Note: This article is a sidebar to this issue's feature story, "Taking Liberties."
Ted Schroeder, a doctor, lives on 52 acres in the rural Grande Ronde Valley in northeast Oregon. He voted for Oregon’s Measure 37 and regrets it. A neighboring family, operating as Terra-Magic Inc., has filed a Measure 37 claim, seeking to brush aside agricultural zoning and subdivide 1,400 acres of prime farmland into 335 home sites. The valley is mostly farms, which grow mint, grass seed, potatoes, alfalfa and wheat. Many residents say that an influx of homes on small lots would change the valley’s character forever. Opponents also say it would cause conflicts with farm activities, including increased traffic, dogs harassing livestock, and intolerance toward field burning and pre-dawn harvesting. On June 7, the Union County Commissioners (all three Republicans) rejected the developer’s claim on a technicality, but the developer will likely appeal to circuit court. Schroeder is not optimistic the development can be stopped, and he feels deceived:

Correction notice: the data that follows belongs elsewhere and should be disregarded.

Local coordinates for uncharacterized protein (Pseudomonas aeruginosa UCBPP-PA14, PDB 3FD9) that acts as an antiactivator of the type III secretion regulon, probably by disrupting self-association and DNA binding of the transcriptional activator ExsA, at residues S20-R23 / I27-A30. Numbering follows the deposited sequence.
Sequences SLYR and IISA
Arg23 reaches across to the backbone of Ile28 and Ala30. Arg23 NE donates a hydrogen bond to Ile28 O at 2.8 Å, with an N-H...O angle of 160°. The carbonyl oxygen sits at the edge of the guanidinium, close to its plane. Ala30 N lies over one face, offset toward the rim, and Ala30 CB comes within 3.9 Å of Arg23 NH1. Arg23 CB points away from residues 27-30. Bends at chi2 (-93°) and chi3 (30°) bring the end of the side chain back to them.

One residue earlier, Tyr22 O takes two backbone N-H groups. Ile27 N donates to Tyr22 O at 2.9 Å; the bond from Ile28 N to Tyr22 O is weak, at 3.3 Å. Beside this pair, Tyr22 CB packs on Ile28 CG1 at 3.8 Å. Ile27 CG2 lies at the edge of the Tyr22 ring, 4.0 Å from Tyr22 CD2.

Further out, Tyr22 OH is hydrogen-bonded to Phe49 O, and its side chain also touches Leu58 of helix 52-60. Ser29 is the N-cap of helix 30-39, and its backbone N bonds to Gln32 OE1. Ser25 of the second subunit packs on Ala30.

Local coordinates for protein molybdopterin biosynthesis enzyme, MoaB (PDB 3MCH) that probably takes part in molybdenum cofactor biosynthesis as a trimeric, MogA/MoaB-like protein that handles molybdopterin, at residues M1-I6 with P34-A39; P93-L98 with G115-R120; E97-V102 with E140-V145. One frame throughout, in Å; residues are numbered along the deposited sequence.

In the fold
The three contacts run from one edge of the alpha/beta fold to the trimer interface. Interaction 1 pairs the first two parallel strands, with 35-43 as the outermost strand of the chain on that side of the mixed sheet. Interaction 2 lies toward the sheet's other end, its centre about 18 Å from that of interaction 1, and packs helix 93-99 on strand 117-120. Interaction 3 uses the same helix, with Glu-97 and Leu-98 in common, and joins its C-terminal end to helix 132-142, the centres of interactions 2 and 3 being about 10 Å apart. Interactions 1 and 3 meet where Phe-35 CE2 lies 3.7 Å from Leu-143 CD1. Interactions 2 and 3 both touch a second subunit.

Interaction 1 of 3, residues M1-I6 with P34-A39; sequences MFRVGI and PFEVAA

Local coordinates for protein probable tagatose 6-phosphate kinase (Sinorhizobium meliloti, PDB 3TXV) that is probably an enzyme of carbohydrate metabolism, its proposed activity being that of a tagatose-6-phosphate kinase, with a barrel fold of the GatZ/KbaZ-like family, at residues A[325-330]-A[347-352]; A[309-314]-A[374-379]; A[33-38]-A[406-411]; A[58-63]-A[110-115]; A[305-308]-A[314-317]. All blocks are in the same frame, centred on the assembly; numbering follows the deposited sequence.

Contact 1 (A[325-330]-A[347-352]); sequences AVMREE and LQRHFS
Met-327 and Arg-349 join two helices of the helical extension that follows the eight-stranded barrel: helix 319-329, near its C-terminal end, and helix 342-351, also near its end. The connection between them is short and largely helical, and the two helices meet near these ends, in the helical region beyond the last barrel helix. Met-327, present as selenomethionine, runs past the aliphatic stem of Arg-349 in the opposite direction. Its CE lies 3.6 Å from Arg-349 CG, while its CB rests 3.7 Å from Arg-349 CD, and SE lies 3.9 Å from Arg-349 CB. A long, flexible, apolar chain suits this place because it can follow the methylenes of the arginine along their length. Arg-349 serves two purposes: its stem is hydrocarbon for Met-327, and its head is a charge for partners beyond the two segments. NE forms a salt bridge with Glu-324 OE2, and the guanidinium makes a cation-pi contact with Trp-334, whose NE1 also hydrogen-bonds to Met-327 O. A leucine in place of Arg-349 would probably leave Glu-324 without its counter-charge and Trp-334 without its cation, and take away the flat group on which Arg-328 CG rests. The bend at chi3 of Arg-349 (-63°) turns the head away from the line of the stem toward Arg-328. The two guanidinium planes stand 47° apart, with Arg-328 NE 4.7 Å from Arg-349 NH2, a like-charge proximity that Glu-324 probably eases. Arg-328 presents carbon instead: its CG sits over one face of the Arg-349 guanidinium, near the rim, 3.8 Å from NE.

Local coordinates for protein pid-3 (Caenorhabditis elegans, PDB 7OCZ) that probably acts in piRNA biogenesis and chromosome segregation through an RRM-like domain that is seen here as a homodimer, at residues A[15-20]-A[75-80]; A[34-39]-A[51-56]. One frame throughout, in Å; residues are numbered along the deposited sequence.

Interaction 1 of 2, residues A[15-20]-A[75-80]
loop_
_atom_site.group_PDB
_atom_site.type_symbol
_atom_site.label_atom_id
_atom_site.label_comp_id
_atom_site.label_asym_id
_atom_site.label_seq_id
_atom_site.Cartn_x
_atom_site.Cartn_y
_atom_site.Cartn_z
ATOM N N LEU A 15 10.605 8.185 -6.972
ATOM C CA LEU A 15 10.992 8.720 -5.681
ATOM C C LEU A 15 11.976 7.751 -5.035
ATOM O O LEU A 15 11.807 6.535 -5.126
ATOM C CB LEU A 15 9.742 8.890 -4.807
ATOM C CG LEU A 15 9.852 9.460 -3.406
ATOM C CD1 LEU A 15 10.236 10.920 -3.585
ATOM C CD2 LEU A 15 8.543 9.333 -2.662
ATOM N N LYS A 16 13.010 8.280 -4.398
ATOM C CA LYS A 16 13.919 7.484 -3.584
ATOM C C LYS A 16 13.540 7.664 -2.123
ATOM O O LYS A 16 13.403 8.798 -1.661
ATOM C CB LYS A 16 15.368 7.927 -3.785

Ted Schroeder: "The way Measure 37 was presented to the public, prior to the election, they paraded the little old lady who had 20 acres in the ads, they had (her) saying, ‘Well, my retirement was going to (rely on the) 20 acres, and I was going to sell five acres, and the land-use laws won’t let me.’ … The other ad had to do with families who had farmed, say, a 300-acre parcel for a lot of years and (regulations prevented their children from putting) a house on five acres so they could stay on the farm. That was the appeal they made to the public. … There are people like me who aren’t sophisticated voters, who don’t read the fine print in the voter’s pamphlets. In my naiveté, I thought I was voting to help relieve those sorts of situations. … If you polled a lot of people who voted for Measure 37, none of them voted for these mega-projects that are going to create multimillionaires. … People got bamboozled, they got suckered in. … I kick myself for being so naive."